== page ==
• Though in that case, Ladele’s view of the sanctity of marriage was somewhat undermined by the fact that (a) she had had a child by someone she wasn’t married to and (b) that she was happy conducting 2nd, 3rd and 4th marriages that, as a Christian, she must have thought were nothing but a charade. Perfectly acceptable behaviour for a registrar, of course, but it rather weakened her claim that she wasn’t being homophobic.

                    • Well, as Figaro said, « Les plus coupables sont les moins généreux; c’est la règle. » (“The most guilty are the least generous; it’s the rule.”)

                    • Is that entirely fair? Maybe when she starts education classes for girls telling them what a great idea it is to have children out of wedlock then we could call her a hypocrite. Now she just doesn’t want to directly facilitate something she doesn’t agree with. She’s not trying to stop them.

                    • Well, if what David Shepherd tells us about her history is accurate, then no, it isn’t entirely fair.

                    • Also, Jesus said the opposite – that the most guilty are the most generous – if they’ve truly repented and are grateful for forgiveness.

                    • The significant fact of the Ladele case is that there were only two such registrars who were not able to be accommodated within their local authorities. All the others who shared their convictions were found alternative posts.
                      That is the astonishing thing!
                      Such a major change with so little fuss is extraordinary.

                      Ms Ladele was herself offered a compromise, in fact there were several but in the end she did not win the support of her colleagues and there a various accounts of why that was so.

                      I have never discovered why she resigned.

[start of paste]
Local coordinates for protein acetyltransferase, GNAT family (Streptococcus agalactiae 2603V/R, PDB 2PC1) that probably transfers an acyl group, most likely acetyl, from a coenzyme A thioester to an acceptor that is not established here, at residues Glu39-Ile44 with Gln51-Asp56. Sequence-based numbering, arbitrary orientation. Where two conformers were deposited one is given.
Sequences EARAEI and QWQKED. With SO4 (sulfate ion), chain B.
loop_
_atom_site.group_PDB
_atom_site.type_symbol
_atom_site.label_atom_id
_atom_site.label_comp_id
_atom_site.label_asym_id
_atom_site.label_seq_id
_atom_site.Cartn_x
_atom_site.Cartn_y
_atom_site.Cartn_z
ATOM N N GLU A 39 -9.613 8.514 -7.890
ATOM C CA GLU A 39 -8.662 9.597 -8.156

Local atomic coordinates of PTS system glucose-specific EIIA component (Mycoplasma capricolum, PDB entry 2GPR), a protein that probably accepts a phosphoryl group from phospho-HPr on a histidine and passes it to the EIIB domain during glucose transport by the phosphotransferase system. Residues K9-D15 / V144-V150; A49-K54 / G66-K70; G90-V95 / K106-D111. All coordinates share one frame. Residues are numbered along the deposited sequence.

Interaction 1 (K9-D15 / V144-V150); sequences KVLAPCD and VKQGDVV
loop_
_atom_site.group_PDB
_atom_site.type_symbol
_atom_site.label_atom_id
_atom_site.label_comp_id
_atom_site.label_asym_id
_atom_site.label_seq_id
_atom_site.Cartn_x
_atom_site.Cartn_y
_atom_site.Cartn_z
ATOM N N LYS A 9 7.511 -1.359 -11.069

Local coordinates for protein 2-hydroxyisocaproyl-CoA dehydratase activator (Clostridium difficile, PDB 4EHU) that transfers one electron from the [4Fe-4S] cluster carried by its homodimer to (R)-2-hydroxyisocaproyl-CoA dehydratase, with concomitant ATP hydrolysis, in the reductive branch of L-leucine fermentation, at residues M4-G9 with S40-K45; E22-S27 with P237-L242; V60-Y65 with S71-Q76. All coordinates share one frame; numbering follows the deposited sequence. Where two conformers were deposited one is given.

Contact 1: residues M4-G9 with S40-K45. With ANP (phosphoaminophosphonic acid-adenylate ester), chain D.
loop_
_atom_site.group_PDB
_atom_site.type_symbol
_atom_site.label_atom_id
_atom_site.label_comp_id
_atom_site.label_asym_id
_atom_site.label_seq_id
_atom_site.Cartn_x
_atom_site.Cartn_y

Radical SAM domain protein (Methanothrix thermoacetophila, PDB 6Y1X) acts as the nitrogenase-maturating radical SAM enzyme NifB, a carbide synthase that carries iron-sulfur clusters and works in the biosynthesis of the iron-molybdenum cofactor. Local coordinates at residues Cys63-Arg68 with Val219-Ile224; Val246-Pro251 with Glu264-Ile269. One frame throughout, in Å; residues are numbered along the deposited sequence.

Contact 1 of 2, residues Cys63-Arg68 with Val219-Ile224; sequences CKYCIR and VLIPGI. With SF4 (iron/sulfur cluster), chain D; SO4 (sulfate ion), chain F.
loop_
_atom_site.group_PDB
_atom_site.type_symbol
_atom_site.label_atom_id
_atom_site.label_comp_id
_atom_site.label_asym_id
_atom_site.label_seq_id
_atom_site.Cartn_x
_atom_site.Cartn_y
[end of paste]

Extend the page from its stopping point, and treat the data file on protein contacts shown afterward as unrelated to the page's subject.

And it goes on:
Another of those who became a Christian celebrity was Mrs Edweida.
                      She too left her BA job but the European court later reported that her income from “supporters” was considerably higher than her wages and she was not additionally compensated as a result.
                      Perhaps Ms Ladele too has made a living from this adversity?

                    • Well, that’s all possible. It’s impossible to know what’s really going on in these cases unless you know the people personally. My point was more a general one – that you can always dig up dirt on people from their history, but that doesn’t tell you what’s in their hearts today.

                    • You really are priceless. A final whiff of speculation that Ladele ‘might’ have cashed in on her plight.

                      So little overall collateral damage, even for those hounded out of their jobs. A painless revolution with few real victims of heavy-handed policy enforcement. What a conscience salve that must be!

                      And what of Adrian Smith, the housing officer who was judged to be wrongfully dismissed after calling gay marriage ‘an equality too far’ on his personal Facebook page? One can only suppose he’s raking it in as others do after a high-profile court win. A well-invested £100 payout goes a lot further than some people think.

                      So, any of you attention-seeking Con-Evos out there with a passion for public notoriety, a short-cut to fame and fortune beckons. Become a litigation loser and your future is assured by well-heeled ‘supporters’. It’ll make the hate-mail so much easier to bear.